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For CAR's Former Child Soldiers, Return to Normal Life Daunting

An Anti-balaka child soldier wears lucky charms around his neck in Ouengo district, 7th arrondissement in Bangui, Central African Republic, Jan.12, 2014.

As the Central African Republic struggles to end the nearly two-year old cycle of sectarian violence, the plight of some 10,000 children used as soldiers in the conflict serves as a brutal legacy. Often, their release by armed groups is only the first step in a long and traumatized road to try to return to a so-called normal life.

Lionel and Laura - not their real names - had known each other as far back as they can remember. The two friends both grew up in a small town about 150 kilometers from the capital Bangui.

Earlier last year, members of the ex-Seleka rebels arrived and killed Lionel's mother and Laura's father. Angry and eager for revenge, they joined in a rival armed group, said Lionel who was 15 years old at the time. Laura was just 13.

"The word was getting around in the village the anti-balaka militias were enrolling people to fight," he said. Lionel said they joined and were sent to the frontline where they fought “all the time."

This lasted for four months until UNICEF, along with family members, managed to get both children out of the ranks of the anti-balaka. Lionel now lives with his father in Bangui. Laura lives with her aunt.

But reintegration will take far longer than the children’s time in arms. Laura's aunt said they have never talked about what her niece did or experienced while part of the armed group. But she clearly saw how it changed her.

“At home, her life in the armed group is always on her mind. Sometimes, she will make a weapon with bits of wood,” she said.

Her aunt said Laura was trying to prepare other children in the house to be ready to fight because that was what she knew.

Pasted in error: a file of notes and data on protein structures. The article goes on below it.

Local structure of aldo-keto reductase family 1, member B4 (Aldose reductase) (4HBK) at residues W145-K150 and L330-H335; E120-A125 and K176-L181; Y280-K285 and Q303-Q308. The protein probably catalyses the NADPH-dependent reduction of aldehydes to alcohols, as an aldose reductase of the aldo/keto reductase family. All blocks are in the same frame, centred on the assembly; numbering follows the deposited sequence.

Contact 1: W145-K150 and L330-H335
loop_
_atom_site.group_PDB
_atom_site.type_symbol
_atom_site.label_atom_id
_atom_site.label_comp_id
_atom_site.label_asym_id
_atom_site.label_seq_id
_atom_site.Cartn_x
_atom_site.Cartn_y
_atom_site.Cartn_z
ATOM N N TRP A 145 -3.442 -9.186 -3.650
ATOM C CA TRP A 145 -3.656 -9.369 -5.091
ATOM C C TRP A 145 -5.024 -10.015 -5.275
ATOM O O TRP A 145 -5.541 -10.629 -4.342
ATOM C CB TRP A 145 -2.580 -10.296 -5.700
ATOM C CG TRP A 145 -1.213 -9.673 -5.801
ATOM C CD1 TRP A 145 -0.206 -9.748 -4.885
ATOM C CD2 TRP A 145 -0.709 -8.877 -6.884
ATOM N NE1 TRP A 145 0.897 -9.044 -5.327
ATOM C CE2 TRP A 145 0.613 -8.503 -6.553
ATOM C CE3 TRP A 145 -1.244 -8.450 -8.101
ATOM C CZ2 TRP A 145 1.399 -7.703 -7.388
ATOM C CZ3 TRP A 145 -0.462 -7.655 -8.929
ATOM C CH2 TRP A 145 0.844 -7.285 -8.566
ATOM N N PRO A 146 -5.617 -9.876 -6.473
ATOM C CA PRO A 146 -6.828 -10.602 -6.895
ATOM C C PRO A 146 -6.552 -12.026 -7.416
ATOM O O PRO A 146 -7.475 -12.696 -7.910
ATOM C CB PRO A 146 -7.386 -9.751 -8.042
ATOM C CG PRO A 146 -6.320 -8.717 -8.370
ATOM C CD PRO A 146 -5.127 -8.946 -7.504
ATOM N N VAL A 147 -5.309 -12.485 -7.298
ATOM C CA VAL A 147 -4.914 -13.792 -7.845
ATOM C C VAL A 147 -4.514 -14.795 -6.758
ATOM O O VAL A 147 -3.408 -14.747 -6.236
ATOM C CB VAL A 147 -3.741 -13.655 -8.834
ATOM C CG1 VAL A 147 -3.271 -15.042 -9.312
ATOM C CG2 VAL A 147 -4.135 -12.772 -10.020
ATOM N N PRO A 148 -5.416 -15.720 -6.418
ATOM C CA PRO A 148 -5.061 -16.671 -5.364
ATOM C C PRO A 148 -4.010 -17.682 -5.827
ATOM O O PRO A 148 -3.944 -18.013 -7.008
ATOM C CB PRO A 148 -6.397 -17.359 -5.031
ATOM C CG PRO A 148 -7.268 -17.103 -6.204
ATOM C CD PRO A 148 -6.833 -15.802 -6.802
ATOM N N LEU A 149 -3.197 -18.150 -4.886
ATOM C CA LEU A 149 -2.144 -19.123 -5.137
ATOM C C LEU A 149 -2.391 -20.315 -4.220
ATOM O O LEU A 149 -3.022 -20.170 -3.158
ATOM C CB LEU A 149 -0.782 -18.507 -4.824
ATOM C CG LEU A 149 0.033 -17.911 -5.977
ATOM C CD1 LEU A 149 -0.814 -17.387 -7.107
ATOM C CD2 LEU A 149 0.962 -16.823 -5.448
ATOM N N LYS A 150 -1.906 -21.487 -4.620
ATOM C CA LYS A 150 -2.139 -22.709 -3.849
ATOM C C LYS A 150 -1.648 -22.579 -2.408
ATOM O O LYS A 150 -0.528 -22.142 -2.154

The Italian humanitarian agency COOPI provides psychosocial support not only for the children, but also for their family members.

COOPI Psychologist Edouard Konan said it's sometimes difficult for families to understand how their children have changed and they sometimes ended up rejecting them.

“So we explain it to them and we guide them on what attitude to adopt to patch things up, to re-establish a relationship and their heir role as parents, instead of censoring or rejecting their own children,” he said.

COOPI’s aim is to make sure that, ultimately, the child will be accepted back into the family.

But the reintegration is made even more difficult by the fact that many of the children go back to live in the same neighborhood still controlled by the armed groups they used to belong to.

Sometimes, Lionel said, they meet in the street.

“We say ‘hi’ to each other, but it doesn't go further than that,” he said because he never wanted to return to that life.

It took Laura’s family two attempts to convince her to leave the group. Laura said now she was trying to help other children like herself.

“We try to talk to the youngest ones, to tell them to not join the group - and we tell the ones already in it, to go out,” she said.

Lionel and Laura are now back in school. Lionel wants to become a mechanic and Laura a nurse.

They were lucky enough to have been helped by COOPI, partnered with UNICEF, which used to have two programs in CAR dedicated to the reintegration of child soldiers. But since then, they’ve had to dramatically downscale due to the lack of funds.